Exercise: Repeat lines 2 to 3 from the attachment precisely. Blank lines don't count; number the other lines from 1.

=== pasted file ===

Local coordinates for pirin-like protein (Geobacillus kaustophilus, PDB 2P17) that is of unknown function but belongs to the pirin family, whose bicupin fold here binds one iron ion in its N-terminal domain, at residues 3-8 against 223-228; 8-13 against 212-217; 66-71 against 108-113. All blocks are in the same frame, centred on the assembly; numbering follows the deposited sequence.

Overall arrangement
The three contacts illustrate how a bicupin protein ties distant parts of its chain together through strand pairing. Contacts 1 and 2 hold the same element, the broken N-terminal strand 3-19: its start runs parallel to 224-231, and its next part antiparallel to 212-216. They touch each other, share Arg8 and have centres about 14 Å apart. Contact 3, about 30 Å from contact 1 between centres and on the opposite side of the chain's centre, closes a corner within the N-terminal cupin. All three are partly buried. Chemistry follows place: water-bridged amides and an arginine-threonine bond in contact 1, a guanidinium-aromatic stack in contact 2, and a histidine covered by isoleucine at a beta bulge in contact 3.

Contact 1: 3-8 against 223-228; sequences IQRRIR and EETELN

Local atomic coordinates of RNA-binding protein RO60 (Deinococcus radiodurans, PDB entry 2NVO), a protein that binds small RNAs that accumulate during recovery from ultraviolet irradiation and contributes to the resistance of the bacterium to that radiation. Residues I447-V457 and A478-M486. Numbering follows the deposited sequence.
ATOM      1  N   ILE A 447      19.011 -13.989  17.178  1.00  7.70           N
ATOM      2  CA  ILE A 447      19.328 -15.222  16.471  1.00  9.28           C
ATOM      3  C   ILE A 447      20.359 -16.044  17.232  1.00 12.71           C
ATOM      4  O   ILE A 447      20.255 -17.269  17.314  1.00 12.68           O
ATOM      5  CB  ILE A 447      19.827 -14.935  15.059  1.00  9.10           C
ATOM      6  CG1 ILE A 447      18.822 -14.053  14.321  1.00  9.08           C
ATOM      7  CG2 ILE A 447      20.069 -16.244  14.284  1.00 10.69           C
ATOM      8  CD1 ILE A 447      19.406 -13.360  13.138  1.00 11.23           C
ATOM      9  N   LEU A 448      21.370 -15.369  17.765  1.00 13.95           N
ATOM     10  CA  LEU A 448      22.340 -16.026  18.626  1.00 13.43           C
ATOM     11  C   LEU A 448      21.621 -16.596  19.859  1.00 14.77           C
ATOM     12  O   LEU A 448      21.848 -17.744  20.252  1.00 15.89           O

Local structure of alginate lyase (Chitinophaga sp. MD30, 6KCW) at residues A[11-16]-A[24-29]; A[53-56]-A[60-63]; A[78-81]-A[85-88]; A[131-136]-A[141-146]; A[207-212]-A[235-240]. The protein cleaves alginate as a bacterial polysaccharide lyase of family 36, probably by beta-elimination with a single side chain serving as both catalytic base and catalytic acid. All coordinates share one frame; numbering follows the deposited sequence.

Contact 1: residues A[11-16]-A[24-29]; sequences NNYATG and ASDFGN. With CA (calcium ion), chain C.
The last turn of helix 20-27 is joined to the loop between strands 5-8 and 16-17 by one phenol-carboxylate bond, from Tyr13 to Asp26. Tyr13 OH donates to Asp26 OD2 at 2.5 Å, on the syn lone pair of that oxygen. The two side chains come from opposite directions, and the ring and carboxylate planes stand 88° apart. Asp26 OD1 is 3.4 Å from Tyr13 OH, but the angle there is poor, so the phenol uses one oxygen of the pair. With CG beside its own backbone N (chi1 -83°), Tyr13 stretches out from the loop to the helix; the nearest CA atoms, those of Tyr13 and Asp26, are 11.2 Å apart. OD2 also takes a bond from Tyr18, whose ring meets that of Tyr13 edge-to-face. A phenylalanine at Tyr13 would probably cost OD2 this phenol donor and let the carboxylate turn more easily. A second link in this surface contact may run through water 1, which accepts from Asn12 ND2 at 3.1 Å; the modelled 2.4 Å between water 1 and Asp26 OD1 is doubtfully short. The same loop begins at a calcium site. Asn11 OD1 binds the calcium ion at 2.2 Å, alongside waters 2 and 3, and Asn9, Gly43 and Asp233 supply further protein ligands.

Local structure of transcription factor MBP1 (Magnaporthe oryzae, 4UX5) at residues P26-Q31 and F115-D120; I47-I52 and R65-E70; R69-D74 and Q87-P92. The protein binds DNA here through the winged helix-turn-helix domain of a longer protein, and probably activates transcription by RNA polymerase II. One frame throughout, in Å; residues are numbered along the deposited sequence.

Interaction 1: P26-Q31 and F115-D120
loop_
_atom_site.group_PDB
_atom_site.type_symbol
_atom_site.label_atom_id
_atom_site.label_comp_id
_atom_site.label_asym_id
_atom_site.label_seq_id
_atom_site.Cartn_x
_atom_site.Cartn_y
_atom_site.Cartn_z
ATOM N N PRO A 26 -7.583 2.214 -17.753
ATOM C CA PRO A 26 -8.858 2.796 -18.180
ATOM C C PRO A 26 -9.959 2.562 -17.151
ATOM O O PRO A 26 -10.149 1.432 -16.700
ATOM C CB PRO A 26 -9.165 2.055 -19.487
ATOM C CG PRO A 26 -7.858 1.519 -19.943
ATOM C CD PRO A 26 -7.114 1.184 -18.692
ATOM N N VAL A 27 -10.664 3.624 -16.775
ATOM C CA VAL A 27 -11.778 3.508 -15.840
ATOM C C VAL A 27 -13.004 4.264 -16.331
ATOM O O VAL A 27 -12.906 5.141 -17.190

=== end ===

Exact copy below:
Overall arrangement
The three contacts illustrate how a bicupin protein ties distant parts of its chain together through strand pairing. Contacts 1 and 2 hold the same element, the broken N-terminal strand 3-19: its start runs parallel to 224-231, and its next part antiparallel to 212-216. They touch each other, share Arg8 and have centres about 14 Å apart. Contact 3, about 30 Å from contact 1 between centres and on the opposite side of the chain's centre, closes a corner within the N-terminal cupin. All three are partly buried. Chemistry follows place: water-bridged amides and an arginine-threonine bond in contact 1, a guanidinium-aromatic stack in contact 2, and a histidine covered by isoleucine at a beta bulge in contact 3.